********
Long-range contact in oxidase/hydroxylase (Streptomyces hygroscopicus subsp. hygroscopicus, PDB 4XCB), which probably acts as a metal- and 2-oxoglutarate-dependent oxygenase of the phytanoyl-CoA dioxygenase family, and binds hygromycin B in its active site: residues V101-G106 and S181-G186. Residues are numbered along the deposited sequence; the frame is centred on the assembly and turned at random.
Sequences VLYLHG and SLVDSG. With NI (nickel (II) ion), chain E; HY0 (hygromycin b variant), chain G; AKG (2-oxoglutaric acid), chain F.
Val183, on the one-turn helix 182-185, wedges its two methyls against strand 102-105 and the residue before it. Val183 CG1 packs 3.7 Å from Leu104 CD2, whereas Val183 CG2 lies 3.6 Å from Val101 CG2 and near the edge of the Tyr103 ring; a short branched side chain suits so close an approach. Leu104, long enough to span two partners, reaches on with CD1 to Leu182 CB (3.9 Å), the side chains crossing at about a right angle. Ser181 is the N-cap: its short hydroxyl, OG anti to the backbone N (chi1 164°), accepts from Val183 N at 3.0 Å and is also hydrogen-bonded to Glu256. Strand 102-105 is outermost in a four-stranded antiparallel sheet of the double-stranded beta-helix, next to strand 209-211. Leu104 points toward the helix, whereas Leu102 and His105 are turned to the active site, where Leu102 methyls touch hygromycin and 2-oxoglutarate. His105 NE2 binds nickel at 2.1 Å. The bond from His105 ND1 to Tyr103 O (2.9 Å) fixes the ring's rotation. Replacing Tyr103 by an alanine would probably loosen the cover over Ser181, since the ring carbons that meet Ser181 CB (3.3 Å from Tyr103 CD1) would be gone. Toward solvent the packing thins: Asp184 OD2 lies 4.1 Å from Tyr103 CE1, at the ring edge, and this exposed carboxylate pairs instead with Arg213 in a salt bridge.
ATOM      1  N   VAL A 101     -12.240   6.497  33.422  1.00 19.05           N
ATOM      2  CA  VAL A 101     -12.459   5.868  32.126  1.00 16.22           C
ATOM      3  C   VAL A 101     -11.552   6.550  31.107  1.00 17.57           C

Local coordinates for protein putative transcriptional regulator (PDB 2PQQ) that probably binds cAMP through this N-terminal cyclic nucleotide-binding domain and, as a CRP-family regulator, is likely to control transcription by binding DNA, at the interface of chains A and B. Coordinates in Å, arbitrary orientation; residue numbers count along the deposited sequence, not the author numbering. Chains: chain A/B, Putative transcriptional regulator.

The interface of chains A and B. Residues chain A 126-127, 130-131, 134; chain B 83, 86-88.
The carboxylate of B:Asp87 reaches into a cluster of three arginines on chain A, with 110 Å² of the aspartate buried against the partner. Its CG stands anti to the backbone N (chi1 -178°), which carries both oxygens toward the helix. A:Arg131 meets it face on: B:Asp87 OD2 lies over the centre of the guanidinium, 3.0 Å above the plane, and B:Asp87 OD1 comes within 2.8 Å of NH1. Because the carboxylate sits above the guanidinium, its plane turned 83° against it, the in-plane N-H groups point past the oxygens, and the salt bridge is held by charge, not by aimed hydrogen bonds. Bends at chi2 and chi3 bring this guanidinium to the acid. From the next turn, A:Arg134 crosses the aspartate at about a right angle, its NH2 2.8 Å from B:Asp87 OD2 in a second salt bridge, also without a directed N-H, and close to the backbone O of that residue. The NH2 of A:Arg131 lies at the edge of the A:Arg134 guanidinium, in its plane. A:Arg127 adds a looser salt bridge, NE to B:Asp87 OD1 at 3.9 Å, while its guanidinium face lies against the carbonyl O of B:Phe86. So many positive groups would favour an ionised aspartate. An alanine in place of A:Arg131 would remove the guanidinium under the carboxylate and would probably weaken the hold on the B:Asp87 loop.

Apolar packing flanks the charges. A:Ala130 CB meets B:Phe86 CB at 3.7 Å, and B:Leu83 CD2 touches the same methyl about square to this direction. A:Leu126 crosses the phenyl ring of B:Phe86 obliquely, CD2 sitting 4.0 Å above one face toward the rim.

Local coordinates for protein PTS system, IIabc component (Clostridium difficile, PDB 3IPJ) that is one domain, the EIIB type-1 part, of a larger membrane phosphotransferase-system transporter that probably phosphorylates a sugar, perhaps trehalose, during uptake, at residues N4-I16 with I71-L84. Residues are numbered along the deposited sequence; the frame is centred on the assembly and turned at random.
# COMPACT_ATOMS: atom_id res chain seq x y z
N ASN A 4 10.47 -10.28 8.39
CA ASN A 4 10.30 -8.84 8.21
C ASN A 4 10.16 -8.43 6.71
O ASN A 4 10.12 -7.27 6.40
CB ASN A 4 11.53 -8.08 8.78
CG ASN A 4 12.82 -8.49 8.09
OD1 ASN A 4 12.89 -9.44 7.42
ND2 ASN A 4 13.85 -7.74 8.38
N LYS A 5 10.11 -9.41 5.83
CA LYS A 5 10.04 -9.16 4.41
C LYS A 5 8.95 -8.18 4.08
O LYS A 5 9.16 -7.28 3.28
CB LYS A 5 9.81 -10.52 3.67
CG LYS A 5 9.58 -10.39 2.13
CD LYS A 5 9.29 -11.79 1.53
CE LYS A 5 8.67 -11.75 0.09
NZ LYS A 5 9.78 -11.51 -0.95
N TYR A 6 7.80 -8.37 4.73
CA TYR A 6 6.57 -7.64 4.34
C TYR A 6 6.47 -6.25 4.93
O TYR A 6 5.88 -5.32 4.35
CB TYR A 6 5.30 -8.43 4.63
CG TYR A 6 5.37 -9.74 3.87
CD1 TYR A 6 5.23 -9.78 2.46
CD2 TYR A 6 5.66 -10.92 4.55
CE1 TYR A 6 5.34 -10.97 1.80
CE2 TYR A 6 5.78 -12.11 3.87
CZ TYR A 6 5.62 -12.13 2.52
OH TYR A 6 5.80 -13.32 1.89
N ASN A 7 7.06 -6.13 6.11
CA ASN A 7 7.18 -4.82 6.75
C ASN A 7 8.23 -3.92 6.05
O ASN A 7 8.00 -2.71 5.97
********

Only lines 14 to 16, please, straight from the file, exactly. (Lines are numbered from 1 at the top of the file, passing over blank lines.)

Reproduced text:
CA ASN A 4 10.30 -8.84 8.21
C ASN A 4 10.16 -8.43 6.71
O ASN A 4 10.12 -7.27 6.40